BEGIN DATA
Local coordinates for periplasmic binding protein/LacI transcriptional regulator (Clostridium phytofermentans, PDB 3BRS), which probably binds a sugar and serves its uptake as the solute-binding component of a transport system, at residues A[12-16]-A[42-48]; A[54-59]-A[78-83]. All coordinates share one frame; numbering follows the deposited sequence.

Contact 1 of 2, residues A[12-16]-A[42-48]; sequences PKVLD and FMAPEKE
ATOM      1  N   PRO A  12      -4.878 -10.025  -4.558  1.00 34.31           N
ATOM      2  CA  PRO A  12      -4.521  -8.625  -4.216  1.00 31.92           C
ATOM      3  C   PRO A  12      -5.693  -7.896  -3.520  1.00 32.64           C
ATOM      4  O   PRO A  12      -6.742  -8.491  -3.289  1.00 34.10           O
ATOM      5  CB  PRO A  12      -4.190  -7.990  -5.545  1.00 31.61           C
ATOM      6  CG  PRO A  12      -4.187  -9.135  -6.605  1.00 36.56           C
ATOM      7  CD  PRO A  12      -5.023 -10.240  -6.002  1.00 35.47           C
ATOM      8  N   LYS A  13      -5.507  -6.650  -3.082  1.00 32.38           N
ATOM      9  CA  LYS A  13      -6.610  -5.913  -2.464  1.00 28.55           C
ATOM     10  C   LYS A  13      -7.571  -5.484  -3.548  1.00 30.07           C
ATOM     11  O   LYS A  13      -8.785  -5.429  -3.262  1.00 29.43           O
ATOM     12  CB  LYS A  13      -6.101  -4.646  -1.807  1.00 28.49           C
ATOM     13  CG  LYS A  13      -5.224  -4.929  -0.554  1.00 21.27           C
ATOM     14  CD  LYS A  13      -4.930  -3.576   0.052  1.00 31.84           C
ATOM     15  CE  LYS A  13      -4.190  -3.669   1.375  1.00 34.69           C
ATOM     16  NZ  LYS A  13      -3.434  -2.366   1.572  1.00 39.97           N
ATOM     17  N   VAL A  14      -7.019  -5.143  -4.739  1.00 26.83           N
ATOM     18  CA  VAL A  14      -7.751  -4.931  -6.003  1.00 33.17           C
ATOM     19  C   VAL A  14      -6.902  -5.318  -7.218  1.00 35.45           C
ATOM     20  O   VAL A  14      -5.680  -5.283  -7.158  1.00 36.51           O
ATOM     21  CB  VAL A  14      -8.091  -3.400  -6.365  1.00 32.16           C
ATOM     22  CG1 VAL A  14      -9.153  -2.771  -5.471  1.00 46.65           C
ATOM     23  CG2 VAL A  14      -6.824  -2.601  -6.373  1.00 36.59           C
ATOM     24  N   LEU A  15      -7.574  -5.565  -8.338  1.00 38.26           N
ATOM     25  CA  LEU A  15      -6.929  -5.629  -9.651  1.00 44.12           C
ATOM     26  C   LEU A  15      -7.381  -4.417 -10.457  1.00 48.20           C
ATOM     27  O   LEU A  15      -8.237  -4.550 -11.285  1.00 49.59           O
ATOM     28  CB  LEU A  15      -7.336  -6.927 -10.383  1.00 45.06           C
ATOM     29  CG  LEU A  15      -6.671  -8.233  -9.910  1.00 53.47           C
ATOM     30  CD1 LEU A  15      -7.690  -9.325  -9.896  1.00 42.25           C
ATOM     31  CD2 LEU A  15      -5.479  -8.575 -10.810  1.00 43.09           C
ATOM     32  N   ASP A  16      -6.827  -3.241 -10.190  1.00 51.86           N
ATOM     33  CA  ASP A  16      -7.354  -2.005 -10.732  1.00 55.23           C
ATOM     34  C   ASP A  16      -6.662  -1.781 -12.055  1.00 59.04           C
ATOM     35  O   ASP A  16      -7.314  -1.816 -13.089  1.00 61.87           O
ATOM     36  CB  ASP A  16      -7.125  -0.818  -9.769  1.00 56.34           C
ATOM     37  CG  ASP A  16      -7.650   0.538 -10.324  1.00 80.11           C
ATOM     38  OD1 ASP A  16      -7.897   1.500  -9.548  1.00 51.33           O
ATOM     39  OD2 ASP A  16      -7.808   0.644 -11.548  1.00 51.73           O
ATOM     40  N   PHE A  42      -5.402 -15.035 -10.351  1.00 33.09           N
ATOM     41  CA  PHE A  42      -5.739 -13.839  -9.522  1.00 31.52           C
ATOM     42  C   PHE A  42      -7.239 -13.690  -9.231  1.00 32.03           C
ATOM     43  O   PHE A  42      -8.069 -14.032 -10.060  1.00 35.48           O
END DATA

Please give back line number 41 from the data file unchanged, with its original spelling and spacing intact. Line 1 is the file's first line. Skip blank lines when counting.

ATOM     39  OD2 ASP A  16      -7.808   0.644 -11.548  1.00 51.73           O